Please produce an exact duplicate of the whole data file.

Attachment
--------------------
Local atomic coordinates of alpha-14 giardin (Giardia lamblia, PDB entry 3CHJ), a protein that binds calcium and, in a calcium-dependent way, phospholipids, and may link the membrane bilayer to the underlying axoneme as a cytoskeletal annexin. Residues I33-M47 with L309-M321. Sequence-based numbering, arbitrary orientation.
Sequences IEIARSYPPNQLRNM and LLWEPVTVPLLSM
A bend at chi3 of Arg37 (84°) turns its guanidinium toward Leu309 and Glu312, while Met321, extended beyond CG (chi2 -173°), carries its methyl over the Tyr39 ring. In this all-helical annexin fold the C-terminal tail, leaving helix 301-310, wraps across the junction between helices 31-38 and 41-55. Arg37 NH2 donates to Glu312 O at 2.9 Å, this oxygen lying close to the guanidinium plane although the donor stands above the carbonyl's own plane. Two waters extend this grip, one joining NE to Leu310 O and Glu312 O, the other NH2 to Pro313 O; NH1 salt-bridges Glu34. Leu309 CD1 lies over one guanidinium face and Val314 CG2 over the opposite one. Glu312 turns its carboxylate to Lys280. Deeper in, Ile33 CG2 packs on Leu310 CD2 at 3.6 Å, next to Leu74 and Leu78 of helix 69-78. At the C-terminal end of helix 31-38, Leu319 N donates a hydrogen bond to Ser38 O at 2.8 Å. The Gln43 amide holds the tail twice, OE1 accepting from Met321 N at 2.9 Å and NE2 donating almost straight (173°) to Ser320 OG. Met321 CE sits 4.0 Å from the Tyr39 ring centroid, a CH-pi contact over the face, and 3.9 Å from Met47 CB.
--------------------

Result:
Local atomic coordinates of alpha-14 giardin (Giardia lamblia, PDB entry 3CHJ), a protein that binds calcium and, in a calcium-dependent way, phospholipids, and may link the membrane bilayer to the underlying axoneme as a cytoskeletal annexin. Residues I33-M47 with L309-M321. Sequence-based numbering, arbitrary orientation.
Sequences IEIARSYPPNQLRNM and LLWEPVTVPLLSM
A bend at chi3 of Arg37 (84°) turns its guanidinium toward Leu309 and Glu312, while Met321, extended beyond CG (chi2 -173°), carries its methyl over the Tyr39 ring. In this all-helical annexin fold the C-terminal tail, leaving helix 301-310, wraps across the junction between helices 31-38 and 41-55. Arg37 NH2 donates to Glu312 O at 2.9 Å, this oxygen lying close to the guanidinium plane although the donor stands above the carbonyl's own plane. Two waters extend this grip, one joining NE to Leu310 O and Glu312 O, the other NH2 to Pro313 O; NH1 salt-bridges Glu34. Leu309 CD1 lies over one guanidinium face and Val314 CG2 over the opposite one. Glu312 turns its carboxylate to Lys280. Deeper in, Ile33 CG2 packs on Leu310 CD2 at 3.6 Å, next to Leu74 and Leu78 of helix 69-78. At the C-terminal end of helix 31-38, Leu319 N donates a hydrogen bond to Ser38 O at 2.8 Å. The Gln43 amide holds the tail twice, OE1 accepting from Met321 N at 2.9 Å and NE2 donating almost straight (173°) to Ser320 OG. Met321 CE sits 4.0 Å from the Tyr39 ring centroid, a CH-pi contact over the face, and 3.9 Å from Met47 CB.